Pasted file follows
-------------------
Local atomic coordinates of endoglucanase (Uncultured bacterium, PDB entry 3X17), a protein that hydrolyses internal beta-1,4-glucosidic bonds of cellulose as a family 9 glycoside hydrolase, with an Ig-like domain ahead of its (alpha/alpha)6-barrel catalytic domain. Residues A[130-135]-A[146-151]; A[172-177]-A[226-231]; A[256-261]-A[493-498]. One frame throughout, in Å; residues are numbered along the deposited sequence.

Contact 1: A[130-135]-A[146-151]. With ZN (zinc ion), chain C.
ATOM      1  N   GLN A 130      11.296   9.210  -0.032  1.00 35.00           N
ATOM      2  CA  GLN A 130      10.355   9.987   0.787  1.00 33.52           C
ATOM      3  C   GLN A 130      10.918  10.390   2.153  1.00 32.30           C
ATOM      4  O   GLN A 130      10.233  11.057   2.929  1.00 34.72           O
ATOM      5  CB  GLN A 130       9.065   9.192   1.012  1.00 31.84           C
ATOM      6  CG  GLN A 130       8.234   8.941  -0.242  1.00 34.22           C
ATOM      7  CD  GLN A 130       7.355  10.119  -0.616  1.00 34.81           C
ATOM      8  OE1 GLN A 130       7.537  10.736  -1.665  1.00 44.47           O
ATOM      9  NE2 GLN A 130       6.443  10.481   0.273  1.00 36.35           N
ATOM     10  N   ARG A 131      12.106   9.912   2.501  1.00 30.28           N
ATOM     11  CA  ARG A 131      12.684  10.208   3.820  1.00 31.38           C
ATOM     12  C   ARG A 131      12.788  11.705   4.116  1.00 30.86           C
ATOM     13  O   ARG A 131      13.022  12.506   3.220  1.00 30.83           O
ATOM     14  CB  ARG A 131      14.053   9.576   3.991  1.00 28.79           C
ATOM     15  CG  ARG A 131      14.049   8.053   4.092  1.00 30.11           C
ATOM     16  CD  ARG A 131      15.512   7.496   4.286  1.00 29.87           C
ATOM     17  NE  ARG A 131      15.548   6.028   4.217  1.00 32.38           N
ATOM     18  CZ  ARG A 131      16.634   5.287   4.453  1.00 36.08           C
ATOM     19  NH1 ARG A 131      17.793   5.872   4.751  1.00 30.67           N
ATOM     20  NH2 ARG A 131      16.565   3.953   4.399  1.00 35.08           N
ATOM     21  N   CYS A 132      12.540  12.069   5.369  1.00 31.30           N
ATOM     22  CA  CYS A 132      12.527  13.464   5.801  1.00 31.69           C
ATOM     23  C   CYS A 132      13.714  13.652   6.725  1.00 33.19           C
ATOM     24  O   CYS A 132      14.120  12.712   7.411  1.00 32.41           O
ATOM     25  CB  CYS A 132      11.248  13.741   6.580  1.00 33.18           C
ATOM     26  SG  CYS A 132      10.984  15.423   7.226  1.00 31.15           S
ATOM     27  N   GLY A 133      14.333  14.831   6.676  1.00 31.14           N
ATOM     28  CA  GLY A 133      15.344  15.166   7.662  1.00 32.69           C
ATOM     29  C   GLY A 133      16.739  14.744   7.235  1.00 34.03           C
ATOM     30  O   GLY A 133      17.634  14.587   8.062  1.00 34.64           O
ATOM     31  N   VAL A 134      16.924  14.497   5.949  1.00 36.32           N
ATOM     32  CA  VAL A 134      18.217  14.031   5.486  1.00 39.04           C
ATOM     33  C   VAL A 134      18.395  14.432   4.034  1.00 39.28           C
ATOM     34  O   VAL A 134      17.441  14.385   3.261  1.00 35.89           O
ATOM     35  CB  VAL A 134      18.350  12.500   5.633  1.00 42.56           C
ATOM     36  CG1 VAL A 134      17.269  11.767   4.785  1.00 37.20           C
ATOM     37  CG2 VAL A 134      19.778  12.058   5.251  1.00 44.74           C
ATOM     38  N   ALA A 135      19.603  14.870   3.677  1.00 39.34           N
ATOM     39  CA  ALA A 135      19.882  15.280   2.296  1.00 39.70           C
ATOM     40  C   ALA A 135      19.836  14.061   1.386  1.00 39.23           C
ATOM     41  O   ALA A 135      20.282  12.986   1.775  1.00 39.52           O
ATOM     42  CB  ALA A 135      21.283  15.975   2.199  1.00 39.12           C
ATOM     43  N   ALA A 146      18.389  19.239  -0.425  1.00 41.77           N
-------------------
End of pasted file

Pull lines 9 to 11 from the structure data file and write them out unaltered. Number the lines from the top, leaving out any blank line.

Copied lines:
ATOM      7  CD  GLN A 130       7.355  10.119  -0.616  1.00 34.81           C
ATOM      8  OE1 GLN A 130       7.537  10.736  -1.665  1.00 44.47           O
ATOM      9  NE2 GLN A 130       6.443  10.481   0.273  1.00 36.35           N